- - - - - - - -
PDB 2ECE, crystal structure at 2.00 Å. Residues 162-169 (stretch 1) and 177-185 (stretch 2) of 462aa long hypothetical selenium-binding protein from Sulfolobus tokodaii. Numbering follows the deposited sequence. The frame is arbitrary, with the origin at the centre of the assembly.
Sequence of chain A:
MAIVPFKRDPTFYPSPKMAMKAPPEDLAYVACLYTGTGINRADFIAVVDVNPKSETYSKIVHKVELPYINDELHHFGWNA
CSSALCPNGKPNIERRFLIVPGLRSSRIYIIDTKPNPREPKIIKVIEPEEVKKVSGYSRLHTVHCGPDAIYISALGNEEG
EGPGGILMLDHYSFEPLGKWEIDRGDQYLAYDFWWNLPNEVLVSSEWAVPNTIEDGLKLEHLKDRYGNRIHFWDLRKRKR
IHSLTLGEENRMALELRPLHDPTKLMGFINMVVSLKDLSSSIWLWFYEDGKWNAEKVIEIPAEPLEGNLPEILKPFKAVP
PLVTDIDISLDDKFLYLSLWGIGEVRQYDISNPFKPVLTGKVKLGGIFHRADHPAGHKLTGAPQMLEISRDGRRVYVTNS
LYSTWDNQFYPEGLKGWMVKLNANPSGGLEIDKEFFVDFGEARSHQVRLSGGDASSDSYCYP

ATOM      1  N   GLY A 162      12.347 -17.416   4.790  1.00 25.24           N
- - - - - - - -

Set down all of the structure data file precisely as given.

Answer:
PDB 2ECE, crystal structure at 2.00 Å. Residues 162-169 (stretch 1) and 177-185 (stretch 2) of 462aa long hypothetical selenium-binding protein from Sulfolobus tokodaii. Numbering follows the deposited sequence. The frame is arbitrary, with the origin at the centre of the assembly.
Sequence of chain A:
MAIVPFKRDPTFYPSPKMAMKAPPEDLAYVACLYTGTGINRADFIAVVDVNPKSETYSKIVHKVELPYINDELHHFGWNA
CSSALCPNGKPNIERRFLIVPGLRSSRIYIIDTKPNPREPKIIKVIEPEEVKKVSGYSRLHTVHCGPDAIYISALGNEEG
EGPGGILMLDHYSFEPLGKWEIDRGDQYLAYDFWWNLPNEVLVSSEWAVPNTIEDGLKLEHLKDRYGNRIHFWDLRKRKR
IHSLTLGEENRMALELRPLHDPTKLMGFINMVVSLKDLSSSIWLWFYEDGKWNAEKVIEIPAEPLEGNLPEILKPFKAVP
PLVTDIDISLDDKFLYLSLWGIGEVRQYDISNPFKPVLTGKVKLGGIFHRADHPAGHKLTGAPQMLEISRDGRRVYVTNS
LYSTWDNQFYPEGLKGWMVKLNANPSGGLEIDKEFFVDFGEARSHQVRLSGGDASSDSYCYP

ATOM      1  N   GLY A 162      12.347 -17.416   4.790  1.00 25.24           N